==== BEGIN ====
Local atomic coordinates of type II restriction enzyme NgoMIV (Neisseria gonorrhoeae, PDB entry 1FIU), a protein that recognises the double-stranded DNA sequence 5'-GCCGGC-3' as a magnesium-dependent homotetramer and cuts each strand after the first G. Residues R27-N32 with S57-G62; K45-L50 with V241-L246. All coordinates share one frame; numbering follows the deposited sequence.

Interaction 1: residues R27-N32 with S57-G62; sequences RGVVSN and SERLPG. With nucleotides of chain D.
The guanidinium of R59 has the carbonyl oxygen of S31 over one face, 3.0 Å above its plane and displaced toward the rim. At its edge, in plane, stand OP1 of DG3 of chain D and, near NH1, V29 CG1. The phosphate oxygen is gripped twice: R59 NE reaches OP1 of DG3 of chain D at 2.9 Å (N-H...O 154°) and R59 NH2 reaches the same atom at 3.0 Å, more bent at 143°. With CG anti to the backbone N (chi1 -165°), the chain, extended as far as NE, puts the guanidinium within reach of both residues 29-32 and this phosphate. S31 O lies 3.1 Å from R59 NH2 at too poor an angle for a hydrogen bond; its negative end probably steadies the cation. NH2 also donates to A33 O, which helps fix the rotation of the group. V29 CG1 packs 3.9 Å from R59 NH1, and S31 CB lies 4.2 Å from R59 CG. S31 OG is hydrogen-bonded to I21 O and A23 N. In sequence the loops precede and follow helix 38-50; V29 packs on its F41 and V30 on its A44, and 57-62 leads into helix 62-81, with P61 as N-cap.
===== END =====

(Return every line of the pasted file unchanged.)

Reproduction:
Local atomic coordinates of type II restriction enzyme NgoMIV (Neisseria gonorrhoeae, PDB entry 1FIU), a protein that recognises the double-stranded DNA sequence 5'-GCCGGC-3' as a magnesium-dependent homotetramer and cuts each strand after the first G. Residues R27-N32 with S57-G62; K45-L50 with V241-L246. All coordinates share one frame; numbering follows the deposited sequence.

Interaction 1: residues R27-N32 with S57-G62; sequences RGVVSN and SERLPG. With nucleotides of chain D.
The guanidinium of R59 has the carbonyl oxygen of S31 over one face, 3.0 Å above its plane and displaced toward the rim. At its edge, in plane, stand OP1 of DG3 of chain D and, near NH1, V29 CG1. The phosphate oxygen is gripped twice: R59 NE reaches OP1 of DG3 of chain D at 2.9 Å (N-H...O 154°) and R59 NH2 reaches the same atom at 3.0 Å, more bent at 143°. With CG anti to the backbone N (chi1 -165°), the chain, extended as far as NE, puts the guanidinium within reach of both residues 29-32 and this phosphate. S31 O lies 3.1 Å from R59 NH2 at too poor an angle for a hydrogen bond; its negative end probably steadies the cation. NH2 also donates to A33 O, which helps fix the rotation of the group. V29 CG1 packs 3.9 Å from R59 NH1, and S31 CB lies 4.2 Å from R59 CG. S31 OG is hydrogen-bonded to I21 O and A23 N. In sequence the loops precede and follow helix 38-50; V29 packs on its F41 and V30 on its A44, and 57-62 leads into helix 62-81, with P61 as N-cap.